Hyperpolarize the membrane so it is harder to generate an action potential

Cessation of the synaptic signal (Fig 12-16)


While it is important to stimulate or inhibit the postsynaptic cell with a neurotransmitter, the stimulus must be
turned off otherwise the effector will continue responding to the signal when it is inappropriate and this can be
life threatening
the presynaptic cell stops releasing the neurotransmitter
the neurotransmitter is released from the membrane channel on the postsynaptic membrane and diffuses
into the extracellular fluid
o astrocytes may absorb it and return it to the neurons
o synaptic knob may reabsorb the neurotransmitter by endocytosis then break it down with an
enzyme called monoamine oxidase (MAO)
some drugs like antidepressants inhibit MAO; if you leave dopamine or serotonin in the
synaptic cleft it will maintain the good feeling
o some neurotransmitters, like ACh, are degraded in the synaptic cleft; acetylcholinesterase
(AChE) breaks ACh down into acetate and choline in the cleft; synaptic knob reabsorbs choline
and makes more ACh for later
Neuromodulators
chemicals (small peptides) released by the synaptic bulb along with neurotransmitters that modify the
effect of the neurotransmitter; bind to receptors on the pre- or postsynaptic membrane and have a longer
lasting effect than neurotransmitters
o stimulate neuron to increase/decrease number of receptors on postsynaptic membrane (this
increases the sensitivity or decreases the sensitivity to the neurotransmitter)
o alter rate of neurotransmitter synthesis, release, reabsorption or breakdown (prolong effects)
Nitric oxide used in learning and memory to enhance neurotransmitter release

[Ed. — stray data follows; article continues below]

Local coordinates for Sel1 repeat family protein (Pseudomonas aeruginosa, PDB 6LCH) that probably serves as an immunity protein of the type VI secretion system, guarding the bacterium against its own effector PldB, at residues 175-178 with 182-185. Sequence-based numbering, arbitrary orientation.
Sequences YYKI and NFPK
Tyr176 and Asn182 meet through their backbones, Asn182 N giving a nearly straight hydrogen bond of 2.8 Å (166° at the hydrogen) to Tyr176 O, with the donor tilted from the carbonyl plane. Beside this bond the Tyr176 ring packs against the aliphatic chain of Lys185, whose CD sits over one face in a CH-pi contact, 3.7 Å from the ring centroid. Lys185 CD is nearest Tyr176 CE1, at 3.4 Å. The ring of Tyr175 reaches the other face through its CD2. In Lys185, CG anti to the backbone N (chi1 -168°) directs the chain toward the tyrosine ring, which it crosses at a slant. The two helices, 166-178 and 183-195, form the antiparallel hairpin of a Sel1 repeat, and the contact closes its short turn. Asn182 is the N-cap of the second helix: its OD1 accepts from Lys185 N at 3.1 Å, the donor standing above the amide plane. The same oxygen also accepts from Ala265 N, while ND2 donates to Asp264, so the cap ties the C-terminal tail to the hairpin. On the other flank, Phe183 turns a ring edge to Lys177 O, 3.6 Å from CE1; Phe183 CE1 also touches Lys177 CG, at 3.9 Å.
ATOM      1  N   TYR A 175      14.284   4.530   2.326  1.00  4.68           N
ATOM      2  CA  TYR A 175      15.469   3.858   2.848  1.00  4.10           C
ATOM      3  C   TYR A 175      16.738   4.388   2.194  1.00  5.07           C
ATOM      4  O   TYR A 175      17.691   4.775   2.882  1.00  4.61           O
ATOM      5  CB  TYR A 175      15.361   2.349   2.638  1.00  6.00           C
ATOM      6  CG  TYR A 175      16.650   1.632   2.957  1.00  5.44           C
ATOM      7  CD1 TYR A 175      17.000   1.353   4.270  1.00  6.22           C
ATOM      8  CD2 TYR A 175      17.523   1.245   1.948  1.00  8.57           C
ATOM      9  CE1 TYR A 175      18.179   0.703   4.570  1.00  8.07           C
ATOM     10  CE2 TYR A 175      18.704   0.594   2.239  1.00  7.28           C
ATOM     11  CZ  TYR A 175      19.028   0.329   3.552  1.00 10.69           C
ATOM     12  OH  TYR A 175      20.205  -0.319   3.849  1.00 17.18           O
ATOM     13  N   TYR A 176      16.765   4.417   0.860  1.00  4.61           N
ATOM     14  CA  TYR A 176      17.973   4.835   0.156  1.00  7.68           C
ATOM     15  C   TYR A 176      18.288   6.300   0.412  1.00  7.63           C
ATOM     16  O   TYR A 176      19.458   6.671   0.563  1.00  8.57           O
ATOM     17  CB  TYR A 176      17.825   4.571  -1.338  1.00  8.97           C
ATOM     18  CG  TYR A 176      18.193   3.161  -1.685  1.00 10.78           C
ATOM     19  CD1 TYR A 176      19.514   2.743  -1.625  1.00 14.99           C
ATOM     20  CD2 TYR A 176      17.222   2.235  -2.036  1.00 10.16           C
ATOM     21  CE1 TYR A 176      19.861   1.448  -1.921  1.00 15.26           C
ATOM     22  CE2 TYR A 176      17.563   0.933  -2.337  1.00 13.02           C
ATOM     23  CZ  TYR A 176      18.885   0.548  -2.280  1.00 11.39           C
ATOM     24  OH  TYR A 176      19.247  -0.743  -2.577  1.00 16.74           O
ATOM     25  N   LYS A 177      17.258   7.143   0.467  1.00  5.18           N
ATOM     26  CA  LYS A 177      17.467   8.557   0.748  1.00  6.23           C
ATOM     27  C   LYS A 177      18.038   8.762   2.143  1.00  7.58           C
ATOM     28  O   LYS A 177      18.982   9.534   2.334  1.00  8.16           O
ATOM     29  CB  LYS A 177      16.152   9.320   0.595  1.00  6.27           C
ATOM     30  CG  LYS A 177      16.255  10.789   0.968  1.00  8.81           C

Endorphins inhibit synaptic transmissions of pain signals (runners high)
Drugs and their effect on synapse activity
Drugs can mimic, enhance or inhibit neurotransmitter activity
o Prozac blocks serotonin reuptake and prolongs mood elevating effect of serotonin
o Nicotine distributed through CNS and PNS rapidly; in CNS causes dopamine release; in PNS
stimulates ACh receptors
o Caffeine competes with adenosine, an inhibitory neurotransmitter; caffeine binds to adenosine
receptors
o Cocaine and methamphetamine prevents synaptic uptake of dopamine; body cuts back on
production due to a perceived overabundance this leads to addiction
o Heroin binds endorphin receptors; addiction same as cocaine and meth
o Ecstasy binds to serotonin receptors and causes them to pump serotonin back out of
presynaptic membrane after it has been pumped in; similar effect with dopamine
So why do we have synapses? Why dont the axons take the information straight to their destination and
not slow down the signal with synapses?
Synapses are the decision-making devices of the nervous system.
The cerebral cortex-the main information-processing center of the brain is thought to have over 100 trillion (10